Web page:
Warning: This report and the video above contain disturbing content and images.
The victims of crimes that people proved to be crazy say they are treated as second-class citizens.
They demand a change of laws, with a petition launched in Nelson today, seeking the same rights as other victims of violence.
"The victims of people who are excused for a crime because of madness have much less rights than other victims of crime," explains the petitioner Wendy Hamer.
The former psychiatrist was brutally attacked by a patient almost 10 years ago.
He was not convicted of a crime because he was considered crazy by the courts and instead was placed under the care of the health system as a special patient.
Since last month, Mr Hamer discovered the man who tried to kill her was moved to her hometown.
The damage after the attack was equal to attack and the worst thing is that this continues to happen.– Wendy Hamer
"So to me was the last straw," she says.
"At least, we should not expect more damage after a brutal attack I received. But the injury after the attack was like attack, and the worst thing is that this continues to happen. The attack was only 40 minutes in my life."
As a registered victim of a "special patient", Mrs Hamer must be informed of some of his movements.
"I am entitled to know his first uninterrupted leave from the hospital. I am entitled to know when he is AWOL and the right to know when he has a legal change," she says.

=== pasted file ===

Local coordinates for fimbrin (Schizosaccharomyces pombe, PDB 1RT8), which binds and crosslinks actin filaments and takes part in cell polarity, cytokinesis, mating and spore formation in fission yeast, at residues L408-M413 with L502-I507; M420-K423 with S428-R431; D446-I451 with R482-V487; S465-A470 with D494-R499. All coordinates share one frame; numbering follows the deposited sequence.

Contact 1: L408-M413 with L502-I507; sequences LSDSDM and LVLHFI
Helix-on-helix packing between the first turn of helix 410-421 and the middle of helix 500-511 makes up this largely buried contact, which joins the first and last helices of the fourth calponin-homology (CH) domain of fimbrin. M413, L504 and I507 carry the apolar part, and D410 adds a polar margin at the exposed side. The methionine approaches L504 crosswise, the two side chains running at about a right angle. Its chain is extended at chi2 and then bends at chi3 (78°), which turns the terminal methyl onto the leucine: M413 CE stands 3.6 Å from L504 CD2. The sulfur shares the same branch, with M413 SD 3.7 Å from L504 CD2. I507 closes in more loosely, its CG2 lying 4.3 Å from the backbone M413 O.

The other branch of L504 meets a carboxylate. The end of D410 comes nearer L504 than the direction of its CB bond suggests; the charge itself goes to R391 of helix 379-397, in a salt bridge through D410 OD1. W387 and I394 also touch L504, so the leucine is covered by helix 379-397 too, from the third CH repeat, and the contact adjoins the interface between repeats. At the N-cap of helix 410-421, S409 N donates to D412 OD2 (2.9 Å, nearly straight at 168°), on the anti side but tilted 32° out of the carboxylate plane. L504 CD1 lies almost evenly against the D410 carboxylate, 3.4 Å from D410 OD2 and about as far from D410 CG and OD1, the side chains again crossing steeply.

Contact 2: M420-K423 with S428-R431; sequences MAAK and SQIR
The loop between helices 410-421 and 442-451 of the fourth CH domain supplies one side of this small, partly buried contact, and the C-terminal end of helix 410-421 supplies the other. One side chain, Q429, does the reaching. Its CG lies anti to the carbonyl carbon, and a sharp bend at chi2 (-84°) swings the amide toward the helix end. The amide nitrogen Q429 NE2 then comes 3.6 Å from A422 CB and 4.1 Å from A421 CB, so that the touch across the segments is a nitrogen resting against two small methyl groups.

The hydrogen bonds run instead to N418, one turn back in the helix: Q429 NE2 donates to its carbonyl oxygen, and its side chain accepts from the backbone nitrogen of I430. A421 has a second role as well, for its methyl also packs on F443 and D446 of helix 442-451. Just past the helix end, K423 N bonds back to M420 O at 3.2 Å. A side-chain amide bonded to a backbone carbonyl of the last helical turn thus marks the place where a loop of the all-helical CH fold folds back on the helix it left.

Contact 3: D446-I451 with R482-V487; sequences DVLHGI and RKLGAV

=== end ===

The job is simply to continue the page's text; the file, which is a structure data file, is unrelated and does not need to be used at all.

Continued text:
But she has no legal say about his relocation or condition of release unless the patient gives consent.
Nelson MP Nick Smith works with her to change it.
"What we are trying to do through Wendy's petition is to balance the law so that there is a constant focus on the fact that there is a victim and that the victim's rights and protection must be taken into consideration," he says.
It also includes the right to make a statement for the victim.
A survivor 1 NEWS spoke to, who can not be named for legal reasons, had to get permission from her attacker to read a statement in court.
"It was just horrendous to me," she says.
She says that her perpetrator was entitled to her personal records, but she has not been allowed to him.
"To remind me that my consent and my will were irrelevant, that I was powerless and helpless, just days after being raped, served as a traumatic and parallel experience for me," she says.
In a reply from the Justice Department, a spokesman said a statement about victims was made to help a court judge a perpetrator.
"As people who are not guilty due to mental illness are not judged but can be treated instead, there is no right that a statement about the victim's consequences be read to the court," says Tania Ott, senior police officer.
"However, this does not prevent judges receiving the victims' statements in their consideration."
It says that a number of services are available to help all victims through the judiciary. And the Ministry of Health says that all its special patients are carefully monitored.
"Wendy's Petition" will be presented to Parliament by Dr Smith next March.